Glow-in-the-Dark Plants are Highlight of International Space Station Science Briefing

CAPE CANAVERAL, Fla. -- NASA will shed light on plant investigations
aboard the International Space Station in a briefing at noon EST,
Friday, Feb. 5. The briefing from NASA's Kennedy Space Center in
Florida will be broadcast live on NASA Television.

The upcoming shuttle mission, planned to launch Feb. 7, will continue
assembling the space station so it can be used for continuous
scientific research as a national and multinational laboratory.

Microgravity plant growth experiments conducted aboard the station
will help prepare for long-duration spaceflights of the future. The
use of miniaturized green fluorescent proteins, that glow in the
dark, and associated compact imaging systems, may be used to help
monitor crop conditions on Earth.

The briefing participants are:
-- Julie Robinson, International Space Station Program scientist,
NASA's Johnson Space Center, Houston
-- Robert Ferl, principal investigator of Transgenic Arabidopsis Gene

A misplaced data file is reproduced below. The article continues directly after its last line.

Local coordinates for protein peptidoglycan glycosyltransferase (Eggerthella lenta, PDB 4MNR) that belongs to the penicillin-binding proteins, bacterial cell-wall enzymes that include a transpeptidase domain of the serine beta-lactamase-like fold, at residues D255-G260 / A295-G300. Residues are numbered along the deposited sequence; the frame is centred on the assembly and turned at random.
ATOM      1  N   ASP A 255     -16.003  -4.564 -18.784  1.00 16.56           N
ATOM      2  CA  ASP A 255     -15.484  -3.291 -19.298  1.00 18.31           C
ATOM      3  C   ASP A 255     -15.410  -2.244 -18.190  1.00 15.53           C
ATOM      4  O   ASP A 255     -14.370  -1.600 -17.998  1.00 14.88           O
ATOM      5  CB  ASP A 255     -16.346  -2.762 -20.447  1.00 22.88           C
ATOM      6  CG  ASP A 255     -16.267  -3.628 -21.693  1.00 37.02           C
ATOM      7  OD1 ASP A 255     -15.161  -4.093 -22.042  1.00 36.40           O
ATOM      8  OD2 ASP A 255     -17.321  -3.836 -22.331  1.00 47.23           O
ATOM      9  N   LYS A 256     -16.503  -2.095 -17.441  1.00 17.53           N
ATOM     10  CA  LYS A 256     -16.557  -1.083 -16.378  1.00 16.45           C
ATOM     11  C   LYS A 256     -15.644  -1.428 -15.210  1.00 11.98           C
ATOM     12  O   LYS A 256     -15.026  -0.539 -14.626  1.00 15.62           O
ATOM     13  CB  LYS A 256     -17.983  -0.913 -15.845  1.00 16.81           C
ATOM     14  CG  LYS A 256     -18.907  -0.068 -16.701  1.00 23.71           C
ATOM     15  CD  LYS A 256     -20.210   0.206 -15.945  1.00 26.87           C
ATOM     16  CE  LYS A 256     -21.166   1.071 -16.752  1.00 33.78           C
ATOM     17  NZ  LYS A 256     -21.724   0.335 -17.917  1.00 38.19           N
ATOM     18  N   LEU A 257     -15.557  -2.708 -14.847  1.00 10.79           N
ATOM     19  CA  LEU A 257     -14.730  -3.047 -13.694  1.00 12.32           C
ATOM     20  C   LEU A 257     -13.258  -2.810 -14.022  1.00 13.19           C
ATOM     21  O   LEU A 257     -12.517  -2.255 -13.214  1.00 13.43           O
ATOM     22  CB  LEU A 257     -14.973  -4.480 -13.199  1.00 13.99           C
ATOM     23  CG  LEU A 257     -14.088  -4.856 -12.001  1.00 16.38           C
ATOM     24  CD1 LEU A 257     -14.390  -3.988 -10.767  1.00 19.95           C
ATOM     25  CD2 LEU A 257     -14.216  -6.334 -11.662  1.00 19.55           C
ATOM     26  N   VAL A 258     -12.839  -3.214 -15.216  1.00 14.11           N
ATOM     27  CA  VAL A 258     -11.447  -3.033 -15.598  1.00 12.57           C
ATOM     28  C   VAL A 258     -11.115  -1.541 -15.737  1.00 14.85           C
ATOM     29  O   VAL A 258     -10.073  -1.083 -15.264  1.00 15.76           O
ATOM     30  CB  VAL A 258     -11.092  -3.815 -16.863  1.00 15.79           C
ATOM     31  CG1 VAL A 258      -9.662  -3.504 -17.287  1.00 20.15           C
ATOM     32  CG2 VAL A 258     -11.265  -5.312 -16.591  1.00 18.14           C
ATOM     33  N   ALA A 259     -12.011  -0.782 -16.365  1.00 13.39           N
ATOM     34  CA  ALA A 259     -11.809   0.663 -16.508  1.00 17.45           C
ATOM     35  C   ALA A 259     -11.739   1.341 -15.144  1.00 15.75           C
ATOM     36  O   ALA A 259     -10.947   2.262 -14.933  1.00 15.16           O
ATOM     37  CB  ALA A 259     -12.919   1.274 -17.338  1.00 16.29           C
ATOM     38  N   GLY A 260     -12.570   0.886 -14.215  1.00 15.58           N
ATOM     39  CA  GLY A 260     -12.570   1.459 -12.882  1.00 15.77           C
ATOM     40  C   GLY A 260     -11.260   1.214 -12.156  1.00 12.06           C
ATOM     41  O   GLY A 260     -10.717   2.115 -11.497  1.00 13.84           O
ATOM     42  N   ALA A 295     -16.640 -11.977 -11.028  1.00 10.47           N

Expression System at the University of Florida, Gainesville
-- Wagner Vendrame, International Space Station National Laboratory
investigator for National Lab Pathfinder-Cells at the University of
Florida, Homestead
-- Perry Johnson-Green, senior program scientist, Life and Physical
Sciences, Canadian Space Agency

NASA has published a new Web feature that provides examples of space
station research dividends such as those related to cancer treatment
delivery, food poisoning vaccine development, air purification,
remote ultrasound tests and more.

For more information about space station science payoffs, visit:


For NASA TV streaming video, downlink and schedule information, visit:


For more information about the upcoming shuttle mission, designated
STS-130, visit:


Source: NASA

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